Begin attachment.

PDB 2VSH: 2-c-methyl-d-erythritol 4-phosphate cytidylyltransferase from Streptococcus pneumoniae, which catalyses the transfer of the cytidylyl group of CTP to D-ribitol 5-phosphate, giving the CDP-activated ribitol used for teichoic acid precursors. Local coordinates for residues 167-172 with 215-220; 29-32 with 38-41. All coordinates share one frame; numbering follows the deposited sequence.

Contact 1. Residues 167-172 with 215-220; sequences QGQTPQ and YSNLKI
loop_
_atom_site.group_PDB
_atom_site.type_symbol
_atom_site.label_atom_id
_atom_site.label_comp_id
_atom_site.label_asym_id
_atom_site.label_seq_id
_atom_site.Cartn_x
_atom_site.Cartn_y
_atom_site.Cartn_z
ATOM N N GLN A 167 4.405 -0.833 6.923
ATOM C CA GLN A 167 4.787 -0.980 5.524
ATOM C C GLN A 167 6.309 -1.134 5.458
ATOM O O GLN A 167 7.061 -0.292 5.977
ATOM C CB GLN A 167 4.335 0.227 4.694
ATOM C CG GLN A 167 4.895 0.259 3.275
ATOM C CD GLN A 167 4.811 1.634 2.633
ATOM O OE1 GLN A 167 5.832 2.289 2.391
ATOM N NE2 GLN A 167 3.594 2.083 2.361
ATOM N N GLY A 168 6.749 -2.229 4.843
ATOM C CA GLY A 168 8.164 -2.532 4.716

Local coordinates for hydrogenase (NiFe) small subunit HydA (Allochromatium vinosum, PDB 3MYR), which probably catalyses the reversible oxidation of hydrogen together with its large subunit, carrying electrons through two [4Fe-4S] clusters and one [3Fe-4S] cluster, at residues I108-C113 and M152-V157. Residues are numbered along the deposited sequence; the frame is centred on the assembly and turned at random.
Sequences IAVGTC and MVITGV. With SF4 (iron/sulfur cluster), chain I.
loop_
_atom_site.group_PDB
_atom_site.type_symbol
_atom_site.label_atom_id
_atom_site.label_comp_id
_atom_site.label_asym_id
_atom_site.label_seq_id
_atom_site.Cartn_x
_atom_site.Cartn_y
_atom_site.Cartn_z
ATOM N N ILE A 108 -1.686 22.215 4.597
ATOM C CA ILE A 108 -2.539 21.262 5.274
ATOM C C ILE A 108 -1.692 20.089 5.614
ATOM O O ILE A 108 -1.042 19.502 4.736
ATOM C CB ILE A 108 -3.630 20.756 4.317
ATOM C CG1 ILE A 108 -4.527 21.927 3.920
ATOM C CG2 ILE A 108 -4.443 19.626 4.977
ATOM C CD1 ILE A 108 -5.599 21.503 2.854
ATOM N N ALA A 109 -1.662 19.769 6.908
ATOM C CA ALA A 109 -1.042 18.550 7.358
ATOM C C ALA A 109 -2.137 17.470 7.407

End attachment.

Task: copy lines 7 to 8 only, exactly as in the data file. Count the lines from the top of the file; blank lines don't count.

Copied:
_atom_site.label_comp_id
_atom_site.label_asym_id